The last common suggestion I've seen is to check whether the window/monitor flashes black when it loses focus. In my tests so far, fullscreen exclusive windows will flash when they lose focus, however, there are other potential sources of flashes–
ChangeDisplaySettings for example can cause the monitor to flash even if no settings are changed, and many games call it when gaining/losing focus.
I've managed to convince myself that can tell the difference between a flash due to losing exclusivity and a flash with another cause, but it's very subtle and not something I would want to rely on to check whether or not my game is working correctly!
A Test That Works
It's not the classic windows key test–there's a little more to it.
Alright, we've listed a number of methods that don't work. So what do we do?
If we're in fullscreen exclusive mode, we're bypassing the compositor. This means that things like print screen will not behave correctly.
In particular, if you have a fullscreen exclusive window, and you press the print screen shortcut, instead of getting a current screenshot you'll get a screenshot of *the last non-exclusive frame*. Normally this is a nuisance, but today we can take advantage of it!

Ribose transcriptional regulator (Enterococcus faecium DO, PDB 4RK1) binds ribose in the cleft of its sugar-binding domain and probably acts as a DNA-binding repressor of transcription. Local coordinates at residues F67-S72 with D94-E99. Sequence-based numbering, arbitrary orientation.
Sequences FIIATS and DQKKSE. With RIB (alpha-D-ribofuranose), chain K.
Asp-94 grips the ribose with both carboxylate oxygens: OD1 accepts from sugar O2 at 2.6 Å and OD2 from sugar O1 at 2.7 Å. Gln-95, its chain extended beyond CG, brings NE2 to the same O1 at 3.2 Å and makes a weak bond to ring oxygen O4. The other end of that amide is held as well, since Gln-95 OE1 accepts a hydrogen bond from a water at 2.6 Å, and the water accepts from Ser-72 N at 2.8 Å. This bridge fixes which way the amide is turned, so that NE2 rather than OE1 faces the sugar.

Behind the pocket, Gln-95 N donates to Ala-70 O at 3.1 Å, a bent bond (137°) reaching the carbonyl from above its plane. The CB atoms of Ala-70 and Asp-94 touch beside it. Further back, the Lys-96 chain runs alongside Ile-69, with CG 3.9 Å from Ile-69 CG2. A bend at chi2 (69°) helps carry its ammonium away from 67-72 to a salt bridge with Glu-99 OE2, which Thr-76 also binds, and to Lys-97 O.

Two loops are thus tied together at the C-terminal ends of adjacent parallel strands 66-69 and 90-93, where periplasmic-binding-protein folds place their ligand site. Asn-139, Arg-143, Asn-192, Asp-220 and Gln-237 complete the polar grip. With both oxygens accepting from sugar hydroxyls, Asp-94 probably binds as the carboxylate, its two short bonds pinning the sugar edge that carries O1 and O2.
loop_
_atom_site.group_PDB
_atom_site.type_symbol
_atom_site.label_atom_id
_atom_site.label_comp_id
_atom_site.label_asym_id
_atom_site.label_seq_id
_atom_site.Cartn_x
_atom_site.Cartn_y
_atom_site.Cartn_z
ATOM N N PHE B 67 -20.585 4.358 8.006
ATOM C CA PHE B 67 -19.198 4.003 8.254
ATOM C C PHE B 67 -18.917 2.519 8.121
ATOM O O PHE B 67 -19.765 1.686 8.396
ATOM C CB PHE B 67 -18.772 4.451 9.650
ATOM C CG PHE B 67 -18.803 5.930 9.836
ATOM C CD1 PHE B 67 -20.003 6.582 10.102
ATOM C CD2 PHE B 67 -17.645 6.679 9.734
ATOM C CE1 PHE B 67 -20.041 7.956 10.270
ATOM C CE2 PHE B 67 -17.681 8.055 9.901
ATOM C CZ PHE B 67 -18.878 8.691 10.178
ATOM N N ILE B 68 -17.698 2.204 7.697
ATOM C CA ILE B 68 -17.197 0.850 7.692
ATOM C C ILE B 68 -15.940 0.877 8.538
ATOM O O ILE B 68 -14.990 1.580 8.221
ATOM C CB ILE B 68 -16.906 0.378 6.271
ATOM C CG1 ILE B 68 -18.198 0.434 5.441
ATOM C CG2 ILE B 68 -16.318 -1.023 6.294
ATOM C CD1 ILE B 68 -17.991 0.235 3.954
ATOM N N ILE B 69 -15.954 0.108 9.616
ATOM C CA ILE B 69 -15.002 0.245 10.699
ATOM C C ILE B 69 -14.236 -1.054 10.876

The test is as follows:
- Launch the possibly-fullscreen-exclusive game
- Move the camera to somewhere memorable
- Temporarily prevent the app from being exclusive, e.g. by pressing the Windows key twice to toggle the Windows menu on and off or obscuring part of the game with another window
- Once the game is back to its normal state, move the camera to a new location
- Press your print screen shortcut
- It's important that you use print screen–don't take a screenshot with Steam for example, Steam can screenshot exclusive windows correctly
- Check the resulting screenshot:
- If the screen shot is up to date, you're not exclusive.
- If the screenshot is of the area of the game you were in while the windows menu/such was present, you're in exclusive mode! (the menu/window itself will not appear in the screenshot)
Please note: I can't promise Microsoft won't fix this someday, you'll have to test for yourself whether these results are reproducible on your version of Windows. If you're never able to get an out of date screenshot, it's either been fixed or you haven't tested a truely fullscreen exclusive app yet.